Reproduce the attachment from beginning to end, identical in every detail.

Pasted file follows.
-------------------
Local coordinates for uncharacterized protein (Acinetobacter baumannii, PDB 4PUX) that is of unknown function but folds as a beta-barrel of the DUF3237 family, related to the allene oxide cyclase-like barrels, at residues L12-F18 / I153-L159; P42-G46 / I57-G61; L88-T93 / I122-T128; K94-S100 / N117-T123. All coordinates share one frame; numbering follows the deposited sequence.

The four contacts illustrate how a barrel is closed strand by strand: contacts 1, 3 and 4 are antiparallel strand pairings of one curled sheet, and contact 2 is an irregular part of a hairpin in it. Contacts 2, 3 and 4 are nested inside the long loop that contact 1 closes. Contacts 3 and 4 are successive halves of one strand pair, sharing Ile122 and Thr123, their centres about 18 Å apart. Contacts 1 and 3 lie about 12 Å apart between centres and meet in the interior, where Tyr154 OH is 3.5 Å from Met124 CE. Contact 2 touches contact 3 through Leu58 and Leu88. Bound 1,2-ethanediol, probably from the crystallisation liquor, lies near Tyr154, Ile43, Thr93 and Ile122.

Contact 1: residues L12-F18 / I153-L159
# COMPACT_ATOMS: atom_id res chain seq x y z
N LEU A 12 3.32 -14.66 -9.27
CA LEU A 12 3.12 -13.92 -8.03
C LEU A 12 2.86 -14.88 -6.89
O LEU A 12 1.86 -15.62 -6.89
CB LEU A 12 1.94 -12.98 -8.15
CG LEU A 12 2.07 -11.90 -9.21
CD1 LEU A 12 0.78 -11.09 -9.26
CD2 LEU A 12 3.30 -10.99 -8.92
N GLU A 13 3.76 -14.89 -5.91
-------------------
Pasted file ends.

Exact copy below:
Local coordinates for uncharacterized protein (Acinetobacter baumannii, PDB 4PUX) that is of unknown function but folds as a beta-barrel of the DUF3237 family, related to the allene oxide cyclase-like barrels, at residues L12-F18 / I153-L159; P42-G46 / I57-G61; L88-T93 / I122-T128; K94-S100 / N117-T123. All coordinates share one frame; numbering follows the deposited sequence.

The four contacts illustrate how a barrel is closed strand by strand: contacts 1, 3 and 4 are antiparallel strand pairings of one curled sheet, and contact 2 is an irregular part of a hairpin in it. Contacts 2, 3 and 4 are nested inside the long loop that contact 1 closes. Contacts 3 and 4 are successive halves of one strand pair, sharing Ile122 and Thr123, their centres about 18 Å apart. Contacts 1 and 3 lie about 12 Å apart between centres and meet in the interior, where Tyr154 OH is 3.5 Å from Met124 CE. Contact 2 touches contact 3 through Leu58 and Leu88. Bound 1,2-ethanediol, probably from the crystallisation liquor, lies near Tyr154, Ile43, Thr93 and Ile122.

Contact 1: residues L12-F18 / I153-L159
# COMPACT_ATOMS: atom_id res chain seq x y z
N LEU A 12 3.32 -14.66 -9.27
CA LEU A 12 3.12 -13.92 -8.03
C LEU A 12 2.86 -14.88 -6.89
O LEU A 12 1.86 -15.62 -6.89
CB LEU A 12 1.94 -12.98 -8.15
CG LEU A 12 2.07 -11.90 -9.21
CD1 LEU A 12 0.78 -11.09 -9.26
CD2 LEU A 12 3.30 -10.99 -8.92
N GLU A 13 3.76 -14.89 -5.91